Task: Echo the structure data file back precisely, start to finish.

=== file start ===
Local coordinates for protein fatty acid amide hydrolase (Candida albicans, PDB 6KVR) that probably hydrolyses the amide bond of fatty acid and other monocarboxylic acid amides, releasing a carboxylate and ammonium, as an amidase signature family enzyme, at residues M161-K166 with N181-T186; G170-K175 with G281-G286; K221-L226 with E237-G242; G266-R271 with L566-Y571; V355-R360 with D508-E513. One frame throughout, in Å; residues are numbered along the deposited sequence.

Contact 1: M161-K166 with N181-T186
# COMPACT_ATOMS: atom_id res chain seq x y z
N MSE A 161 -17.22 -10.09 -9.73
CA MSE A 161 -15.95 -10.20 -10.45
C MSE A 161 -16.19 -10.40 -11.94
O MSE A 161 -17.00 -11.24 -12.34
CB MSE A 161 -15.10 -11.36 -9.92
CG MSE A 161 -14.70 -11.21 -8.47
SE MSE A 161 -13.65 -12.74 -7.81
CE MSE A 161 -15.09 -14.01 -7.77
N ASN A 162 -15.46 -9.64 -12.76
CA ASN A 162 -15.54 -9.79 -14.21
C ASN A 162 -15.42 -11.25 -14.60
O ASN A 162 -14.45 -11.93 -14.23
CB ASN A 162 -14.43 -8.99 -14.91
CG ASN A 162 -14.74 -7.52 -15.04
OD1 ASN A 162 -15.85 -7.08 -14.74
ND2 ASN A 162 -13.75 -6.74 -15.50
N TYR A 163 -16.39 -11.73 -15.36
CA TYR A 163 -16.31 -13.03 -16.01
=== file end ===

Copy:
Local coordinates for protein fatty acid amide hydrolase (Candida albicans, PDB 6KVR) that probably hydrolyses the amide bond of fatty acid and other monocarboxylic acid amides, releasing a carboxylate and ammonium, as an amidase signature family enzyme, at residues M161-K166 with N181-T186; G170-K175 with G281-G286; K221-L226 with E237-G242; G266-R271 with L566-Y571; V355-R360 with D508-E513. One frame throughout, in Å; residues are numbered along the deposited sequence.

Contact 1: M161-K166 with N181-T186
# COMPACT_ATOMS: atom_id res chain seq x y z
N MSE A 161 -17.22 -10.09 -9.73
CA MSE A 161 -15.95 -10.20 -10.45
C MSE A 161 -16.19 -10.40 -11.94
O MSE A 161 -17.00 -11.24 -12.34
CB MSE A 161 -15.10 -11.36 -9.92
CG MSE A 161 -14.70 -11.21 -8.47
SE MSE A 161 -13.65 -12.74 -7.81
CE MSE A 161 -15.09 -14.01 -7.77
N ASN A 162 -15.46 -9.64 -12.76
CA ASN A 162 -15.54 -9.79 -14.21
C ASN A 162 -15.42 -11.25 -14.60
O ASN A 162 -14.45 -11.93 -14.23
CB ASN A 162 -14.43 -8.99 -14.91
CG ASN A 162 -14.74 -7.52 -15.04
OD1 ASN A 162 -15.85 -7.08 -14.74
ND2 ASN A 162 -13.75 -6.74 -15.50
N TYR A 163 -16.39 -11.73 -15.36
CA TYR A 163 -16.31 -13.03 -16.01